Two butchers, an archer and a “bourgeois of Tournai”….

“….Consider, for example, the case of John Sperhauk, which came before King’s Bench in April 1402. The plea roll record opens with the memorandum of his confession taken on 13 April by the coroner of King’s Bench, before the king and ‘by [his] authority and command’. In this confession, Sperhauk admitted to publicly repeating allegations… Continue reading Two butchers, an archer and a “bourgeois of Tournai”….

The living Henry VII married the late Mary of York….!

“….Edward III’s great-great-grandsons then fought in the 15th century War of the Roses which put infamous King Richard III on the throne…. “….Henry VII eventually took over from him, backed by his marriage to Mary of York, and produced Henry VIII, who created Protestantism via the 16th-century reformation….” The above is an extract from this… Continue reading The living Henry VII married the late Mary of York….!

An unusual witchcraft case in Ipswich

Originally posted on Mid Anglia Group, Richard III Society:
Mary Lackland, or Lakeland, was burned on the Cornhill on 9th September 1645 but why? The heresy laws had been repealed in 1558/9 although they were invoked later, up to 1612/3. This execution took place at the peak of the Matthew Hopkins witch mania but those…

An Obscure Lady of the Garter

Recently, for the purposes of writing fiction, I had cause to check who was admitted to the Garter in 1387. (This is the sort of weird stuff I do all the time and helps explain why for me to write a book takes aeons.) Anyway, the simple answer is Edward of York (later 2nd Duke… Continue reading An Obscure Lady of the Garter

Henry VI: saint or sinner?

A gentle and devotional life About seventy years ago, the historian John Harvey wrote this in an essay about King Henry VI: “The life and death, and the thwarting of his noble designs are one (sic) of the sorriest tragedies of English history. He was a victim of forces outside his control, for whose existence… Continue reading Henry VI: saint or sinner?

The Trial That Should Have Happened in 1483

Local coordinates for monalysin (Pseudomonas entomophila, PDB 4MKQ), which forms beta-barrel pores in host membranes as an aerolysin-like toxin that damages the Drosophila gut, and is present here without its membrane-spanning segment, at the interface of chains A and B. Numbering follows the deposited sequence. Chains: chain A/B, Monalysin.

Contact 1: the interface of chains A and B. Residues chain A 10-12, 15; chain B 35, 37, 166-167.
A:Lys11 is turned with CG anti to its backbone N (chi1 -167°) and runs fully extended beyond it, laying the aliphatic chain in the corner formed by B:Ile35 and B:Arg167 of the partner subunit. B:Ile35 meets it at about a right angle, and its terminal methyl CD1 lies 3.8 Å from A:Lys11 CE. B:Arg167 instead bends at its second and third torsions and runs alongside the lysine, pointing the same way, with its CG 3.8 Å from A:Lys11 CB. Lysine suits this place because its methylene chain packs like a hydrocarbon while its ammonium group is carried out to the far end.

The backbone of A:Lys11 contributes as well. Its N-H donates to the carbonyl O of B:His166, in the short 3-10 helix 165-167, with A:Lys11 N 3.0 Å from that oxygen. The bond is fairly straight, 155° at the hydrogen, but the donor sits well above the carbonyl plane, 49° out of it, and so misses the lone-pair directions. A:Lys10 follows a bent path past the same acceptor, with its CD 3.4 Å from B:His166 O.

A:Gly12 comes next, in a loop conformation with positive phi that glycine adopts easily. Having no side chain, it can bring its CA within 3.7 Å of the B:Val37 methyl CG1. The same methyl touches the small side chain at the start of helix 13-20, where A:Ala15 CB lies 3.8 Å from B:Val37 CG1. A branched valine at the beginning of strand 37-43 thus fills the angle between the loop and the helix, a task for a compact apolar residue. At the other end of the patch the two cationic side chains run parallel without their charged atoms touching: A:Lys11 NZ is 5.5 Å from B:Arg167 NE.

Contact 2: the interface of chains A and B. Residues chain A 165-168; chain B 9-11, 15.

Originally posted on RICARDIAN LOONS:
Putting aside the mystery of what ultimately happened to Edward IV’s two sons, one enduring difficulty for a student of history is whether Richard III used the proper legal procedure in having them declared illegitimate because of their father’s precontracted marriage to Eleanor Talbot.  The most (and only) significant defect…

Dick Turpin and his contemporaries

Inspired by this Kindred Spirits post, I began by reflecting on the fact that Richard (Dick) Turpin and Richard Neville, Earl of Salisbury and thus Richard III’s uncle, were both executed in York. Turpin had relatively few connections in the north, but many with Essex, from his education near Saffron Walden to his nefarious activities… Continue reading Dick Turpin and his contemporaries

The King’s bishop? What did John Russell know in 1483?

  “ ‘Is there any other point to which you would wish to draw my attention?’ ‘To the curious incident of the dog in the night time’ ‘The dog did nothing in the night time’ ‘That is the curious incident ‘ remarked Sherlock Holmes.”[1]   By applying his reasoning to this simple observation, the world’s… Continue reading The King’s bishop? What did John Russell know in 1483?

Treason among the Roses….or….Who betrayed whom at Wakefield….?

The scene above is fictitious, with roses being brandished nobly, but the strife known to posterity as The Wars of the Roses was full of treachery. Turncoats abounded, loyalty could be non-existent, and men’s names dragged down. Not always dragged down, of course, because if the traitor defected to the ultimately winning side, he did… Continue reading Treason among the Roses….or….Who betrayed whom at Wakefield….?